This is stolen from Hugh Trenchard's Blog site


The first BC Masters Association race of the season took place on Sunday April 6, a 70km effort beginning on the outskirts of Cowichan Lake, a quaint little town that oddly reminds me of various places in Switzerland, given its proximity to the mountains, a large lake and the somewhat twisting configuration of the streets.

The course consisted of roughly 20km out along undulating and winding topography, before hanging a right onto a 15km circuit that included a 2km leg-breaking climb completed twice before turning back onto the straightaway to the finish. Masters races are traditionally an “Australian pursuit” format, where the oldest age group starts first, followed by the younger groups at timed intervals . This is essentially a handicapped start, the idea being to stagger the starts sufficiently to compensate for age-related discrepancies in fitness, making it possible for the oldest rider to win the race overall if the younger groups are not able to catch the older riders. In this case the times were staggered by four minutes, I believe, between each group, although the organizers do not always set the time gaps uniformly between groups, so I’m not certain this was the case. There are prizes for those who cross the line first, regardless of their age group, as well as among the age-groups.

I had heard that it is “always raining for that race”. Being early April the odds of that holding true again were good, and sure enough it was cloudy, cool (about 7 degrees), with a light rain accompanying the riders at the start. There were only 22 riders to start, but that was good enough to make a race of it. Although I am currently 39, I turn 40 this year, and so am in the 40-49 category, which group also contained Bob Cameron, Tony Wakelin, Steve Munro, and about 4 others - a group of good strong riders. In the 50 group there was Duane Martindale, Derek Tripp, and others (I didn’t make a mental note of everyone there). Among a couple of others in the 60 group was David Mercer, always fit and strong, and a couple of others. The 30 group was the largest, consisting of about 8 or 9 riders. Among other strong riders, this group contained Emil de Rosnay, who had a stellar ride in the end.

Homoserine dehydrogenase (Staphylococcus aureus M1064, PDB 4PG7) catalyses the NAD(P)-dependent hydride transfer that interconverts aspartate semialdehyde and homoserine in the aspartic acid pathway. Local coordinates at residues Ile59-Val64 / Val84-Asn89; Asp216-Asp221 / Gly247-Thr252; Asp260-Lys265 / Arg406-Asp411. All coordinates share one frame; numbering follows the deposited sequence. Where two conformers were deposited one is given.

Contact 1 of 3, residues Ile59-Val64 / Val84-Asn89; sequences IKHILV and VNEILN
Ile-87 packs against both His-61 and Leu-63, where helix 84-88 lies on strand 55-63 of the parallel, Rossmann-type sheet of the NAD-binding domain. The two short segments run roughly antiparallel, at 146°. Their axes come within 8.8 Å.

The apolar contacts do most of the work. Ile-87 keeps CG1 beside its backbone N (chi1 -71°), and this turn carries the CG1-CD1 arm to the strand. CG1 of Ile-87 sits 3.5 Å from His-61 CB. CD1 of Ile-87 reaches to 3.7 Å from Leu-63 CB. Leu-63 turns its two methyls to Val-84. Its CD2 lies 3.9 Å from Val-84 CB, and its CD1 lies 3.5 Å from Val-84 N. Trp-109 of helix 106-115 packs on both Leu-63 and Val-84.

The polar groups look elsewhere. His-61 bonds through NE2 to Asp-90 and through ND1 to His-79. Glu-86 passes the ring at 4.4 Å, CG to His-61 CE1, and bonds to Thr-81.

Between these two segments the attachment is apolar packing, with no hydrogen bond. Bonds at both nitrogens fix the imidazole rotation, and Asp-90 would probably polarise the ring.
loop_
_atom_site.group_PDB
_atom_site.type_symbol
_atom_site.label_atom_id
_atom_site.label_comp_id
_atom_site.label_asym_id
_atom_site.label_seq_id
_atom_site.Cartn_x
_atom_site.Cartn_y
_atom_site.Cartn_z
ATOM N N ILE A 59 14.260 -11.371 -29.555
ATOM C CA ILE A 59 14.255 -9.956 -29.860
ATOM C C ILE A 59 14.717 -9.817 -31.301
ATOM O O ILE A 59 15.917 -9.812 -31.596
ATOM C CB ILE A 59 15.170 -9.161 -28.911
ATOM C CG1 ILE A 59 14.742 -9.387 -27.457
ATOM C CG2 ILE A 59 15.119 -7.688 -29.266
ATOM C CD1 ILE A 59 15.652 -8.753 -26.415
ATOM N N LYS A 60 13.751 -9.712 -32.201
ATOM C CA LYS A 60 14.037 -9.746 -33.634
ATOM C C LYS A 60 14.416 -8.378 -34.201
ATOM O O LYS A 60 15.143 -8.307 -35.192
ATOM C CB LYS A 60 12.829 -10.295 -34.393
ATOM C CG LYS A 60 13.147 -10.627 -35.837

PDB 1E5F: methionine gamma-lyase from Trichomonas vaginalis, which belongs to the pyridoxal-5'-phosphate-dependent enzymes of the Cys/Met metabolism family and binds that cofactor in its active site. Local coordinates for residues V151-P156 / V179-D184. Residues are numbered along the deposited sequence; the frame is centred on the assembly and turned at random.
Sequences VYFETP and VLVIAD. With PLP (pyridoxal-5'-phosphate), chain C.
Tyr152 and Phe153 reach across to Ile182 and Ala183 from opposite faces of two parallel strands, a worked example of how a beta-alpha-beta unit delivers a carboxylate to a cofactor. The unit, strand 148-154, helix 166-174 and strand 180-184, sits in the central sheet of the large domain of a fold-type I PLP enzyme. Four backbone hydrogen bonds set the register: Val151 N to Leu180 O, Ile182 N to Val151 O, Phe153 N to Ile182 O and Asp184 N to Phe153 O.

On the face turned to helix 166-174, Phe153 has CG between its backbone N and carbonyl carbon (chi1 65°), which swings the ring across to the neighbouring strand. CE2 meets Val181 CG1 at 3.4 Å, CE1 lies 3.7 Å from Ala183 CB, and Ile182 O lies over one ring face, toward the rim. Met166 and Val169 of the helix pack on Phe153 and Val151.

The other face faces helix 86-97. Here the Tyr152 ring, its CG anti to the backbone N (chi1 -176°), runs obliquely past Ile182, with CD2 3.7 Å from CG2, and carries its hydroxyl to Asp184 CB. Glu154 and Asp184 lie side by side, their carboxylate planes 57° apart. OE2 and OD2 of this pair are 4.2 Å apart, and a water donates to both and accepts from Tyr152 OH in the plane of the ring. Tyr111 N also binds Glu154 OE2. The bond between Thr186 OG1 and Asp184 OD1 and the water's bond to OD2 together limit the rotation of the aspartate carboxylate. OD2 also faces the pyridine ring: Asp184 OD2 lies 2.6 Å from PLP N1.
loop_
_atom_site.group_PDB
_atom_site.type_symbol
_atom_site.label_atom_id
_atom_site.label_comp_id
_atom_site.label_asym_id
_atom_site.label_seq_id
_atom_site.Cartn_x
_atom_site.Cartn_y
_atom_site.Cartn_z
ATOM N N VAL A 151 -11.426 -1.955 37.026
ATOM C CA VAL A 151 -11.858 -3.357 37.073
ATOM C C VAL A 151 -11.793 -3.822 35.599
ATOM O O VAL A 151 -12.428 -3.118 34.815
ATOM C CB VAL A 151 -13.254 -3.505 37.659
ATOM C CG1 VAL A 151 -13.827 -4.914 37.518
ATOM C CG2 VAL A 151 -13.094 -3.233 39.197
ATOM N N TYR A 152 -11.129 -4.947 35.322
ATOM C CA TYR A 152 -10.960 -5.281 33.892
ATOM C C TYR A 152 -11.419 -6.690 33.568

From my perspective I was aware that not only is Bob an unbeatable sprinter (having just won the Caleb Pike race among the crowd of much younger, higher level, cyclists the Wednesday before) but that he has also been climbing well and is as strong as anyone on the flats. Since Bob can dust me and most anyone in a sprint, the only chance I have against him is to get away sometime well before the final sprint. I was also aware that Derek Tripp, in the 50s group, is always strong, as is Duane, although Derek is a stronger climber. Although I usually feel I have a good chance to win these races, both my category and overall, this time I thought it was quite possible that either Bob or Derek would take the overall win. I have won a handful of Masters races in the past in the 30 category, at least two of them as the overall winner after catching all the groups ahead.

On the start, my group worked together well for about the first 10k, when a few of the gradual rises and a bit of pressure from Bob and me at the front, forced the group to disintegrate. A few km before the first climb up, it was Bob, Tony, Steve, and I left. Of these four, Steve was the first to succumb, while Tony dropped off just before the climb. Bob took the first part of the climb at a hard, steady pace, and I was thinking I would have a tough time shaking him at that pace. We passed two riders from the 60s group who had been passed earlier by the 50s. However, about half-way, I was able to hold the same pace anaerobically, while Bob dropped off and I gained distance over him rapidly over the second half of the climb. At that point, and over the top, I decided to keep the pace high in order to maintain my gap over Bob, and then to hunt down the 50s.

I maintained a high pace around the second loop of the circuit, and caught the 50s and David Mercer, about 1km before the ascent. I took a short breather and rode with them to the base of the hill, but was aware that Bob and the others would be closing the gap too. I was told that one rider, Derek, was still up the road, but no one was sure how far. I thought he might be far enough to hold me off, but when I hit the hill for the second time, I maintained a hard steady pace, albeit perhaps a notch in arrears of the pace the first time up and, as I went, I could see the gap shrink between myself and Derek. By the top I was only a few seconds behind, and was rapidly closing the remainder. Turning onto the last 15km straightaway I was just about to catch him, when I could see him encounter some sort of mechanical problem, as it appeared that his chain had locked up.

Unfortunately for Derek, he was unable to finish the race at that point, while I rode past and onto the last 15km for the finish line and the overall win. My time for the 70km was about 1:46ish, quite fast for a hard course and mostly time-trialing on my own. A couple of minutes later, Bob took the group sprint, a group that included Emil de Rosnay from the 30-39 group, who got across to the 40s, who in turn caught the 50s. Depending on how far ahead I was in fact, and the time gap between us and the 30 group, his overall finishing time may have been faster than mine. In any event, it was a fun day all around, and I loved the course and will plan for it again next year. There is some talk of making it later in the season next year.